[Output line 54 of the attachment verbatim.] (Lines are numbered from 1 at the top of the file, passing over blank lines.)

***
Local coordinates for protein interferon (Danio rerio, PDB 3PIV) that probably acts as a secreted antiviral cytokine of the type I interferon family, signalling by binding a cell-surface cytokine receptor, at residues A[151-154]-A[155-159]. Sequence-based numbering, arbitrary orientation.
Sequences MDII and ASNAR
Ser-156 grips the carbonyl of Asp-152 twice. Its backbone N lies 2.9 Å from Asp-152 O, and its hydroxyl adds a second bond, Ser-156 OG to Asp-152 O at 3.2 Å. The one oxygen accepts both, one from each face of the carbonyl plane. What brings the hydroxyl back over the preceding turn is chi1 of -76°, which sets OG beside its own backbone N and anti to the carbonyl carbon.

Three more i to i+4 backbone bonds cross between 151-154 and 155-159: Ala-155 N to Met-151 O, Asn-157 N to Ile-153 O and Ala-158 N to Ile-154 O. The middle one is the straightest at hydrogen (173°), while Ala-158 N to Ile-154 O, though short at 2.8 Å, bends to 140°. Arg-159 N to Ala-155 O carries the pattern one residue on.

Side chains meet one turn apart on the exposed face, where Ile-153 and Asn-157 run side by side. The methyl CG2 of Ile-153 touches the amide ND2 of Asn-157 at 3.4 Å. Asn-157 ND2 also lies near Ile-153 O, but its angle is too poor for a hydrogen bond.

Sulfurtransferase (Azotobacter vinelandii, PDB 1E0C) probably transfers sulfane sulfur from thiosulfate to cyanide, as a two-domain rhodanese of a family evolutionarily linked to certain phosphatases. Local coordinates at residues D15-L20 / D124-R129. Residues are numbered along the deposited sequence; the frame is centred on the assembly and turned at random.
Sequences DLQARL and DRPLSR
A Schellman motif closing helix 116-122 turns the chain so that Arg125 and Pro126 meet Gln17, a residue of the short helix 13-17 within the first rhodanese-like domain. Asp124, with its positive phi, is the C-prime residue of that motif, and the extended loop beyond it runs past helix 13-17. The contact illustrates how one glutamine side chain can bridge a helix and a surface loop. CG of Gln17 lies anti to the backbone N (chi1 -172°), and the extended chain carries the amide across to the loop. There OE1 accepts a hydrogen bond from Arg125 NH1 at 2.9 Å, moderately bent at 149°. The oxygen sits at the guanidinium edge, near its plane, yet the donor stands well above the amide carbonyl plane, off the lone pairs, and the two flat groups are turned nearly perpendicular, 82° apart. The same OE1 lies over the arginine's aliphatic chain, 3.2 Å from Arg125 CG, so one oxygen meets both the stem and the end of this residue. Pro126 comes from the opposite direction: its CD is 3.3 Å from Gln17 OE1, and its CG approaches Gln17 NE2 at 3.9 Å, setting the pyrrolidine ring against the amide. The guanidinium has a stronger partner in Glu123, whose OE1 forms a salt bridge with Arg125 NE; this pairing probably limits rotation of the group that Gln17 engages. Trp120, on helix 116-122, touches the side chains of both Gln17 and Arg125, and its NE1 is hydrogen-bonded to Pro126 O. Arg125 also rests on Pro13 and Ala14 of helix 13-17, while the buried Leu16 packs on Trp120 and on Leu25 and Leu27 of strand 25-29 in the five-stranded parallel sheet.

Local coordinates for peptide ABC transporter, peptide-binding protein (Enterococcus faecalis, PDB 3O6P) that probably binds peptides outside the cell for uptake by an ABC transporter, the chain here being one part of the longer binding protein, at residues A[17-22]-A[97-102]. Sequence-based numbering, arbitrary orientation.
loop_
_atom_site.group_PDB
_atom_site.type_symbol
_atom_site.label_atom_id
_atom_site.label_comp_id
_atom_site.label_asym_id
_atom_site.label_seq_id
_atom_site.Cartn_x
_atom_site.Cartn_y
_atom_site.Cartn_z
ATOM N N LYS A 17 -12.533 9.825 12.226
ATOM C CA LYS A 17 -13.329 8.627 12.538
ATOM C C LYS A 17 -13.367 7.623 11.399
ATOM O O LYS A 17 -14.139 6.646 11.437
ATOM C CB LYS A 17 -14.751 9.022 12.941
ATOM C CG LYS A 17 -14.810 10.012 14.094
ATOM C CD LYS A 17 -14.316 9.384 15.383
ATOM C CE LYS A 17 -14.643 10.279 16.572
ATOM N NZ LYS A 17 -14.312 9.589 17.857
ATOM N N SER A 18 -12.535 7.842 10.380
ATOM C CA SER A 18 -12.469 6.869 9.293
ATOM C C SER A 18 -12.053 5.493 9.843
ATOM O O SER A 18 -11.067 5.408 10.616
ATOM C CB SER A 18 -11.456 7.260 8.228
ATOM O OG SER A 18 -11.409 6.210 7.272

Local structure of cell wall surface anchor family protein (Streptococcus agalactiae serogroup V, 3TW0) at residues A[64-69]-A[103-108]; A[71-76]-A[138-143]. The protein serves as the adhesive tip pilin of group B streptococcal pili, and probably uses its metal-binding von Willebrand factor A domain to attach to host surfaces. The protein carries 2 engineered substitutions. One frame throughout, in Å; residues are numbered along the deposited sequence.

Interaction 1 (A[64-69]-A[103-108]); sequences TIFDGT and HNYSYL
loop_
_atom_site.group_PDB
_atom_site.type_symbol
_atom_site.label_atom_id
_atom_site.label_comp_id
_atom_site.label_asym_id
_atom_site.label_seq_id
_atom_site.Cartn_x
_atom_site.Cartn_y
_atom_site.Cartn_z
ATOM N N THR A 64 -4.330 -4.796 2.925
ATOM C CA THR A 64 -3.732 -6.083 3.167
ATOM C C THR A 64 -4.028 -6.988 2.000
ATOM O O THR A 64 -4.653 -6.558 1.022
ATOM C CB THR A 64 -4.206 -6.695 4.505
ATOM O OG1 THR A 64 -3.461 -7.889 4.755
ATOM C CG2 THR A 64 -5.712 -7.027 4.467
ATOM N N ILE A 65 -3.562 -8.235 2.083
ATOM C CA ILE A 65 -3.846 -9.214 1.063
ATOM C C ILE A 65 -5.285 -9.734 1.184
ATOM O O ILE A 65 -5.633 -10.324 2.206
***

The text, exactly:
ATOM N N ILE A 65 -3.562 -8.235 2.083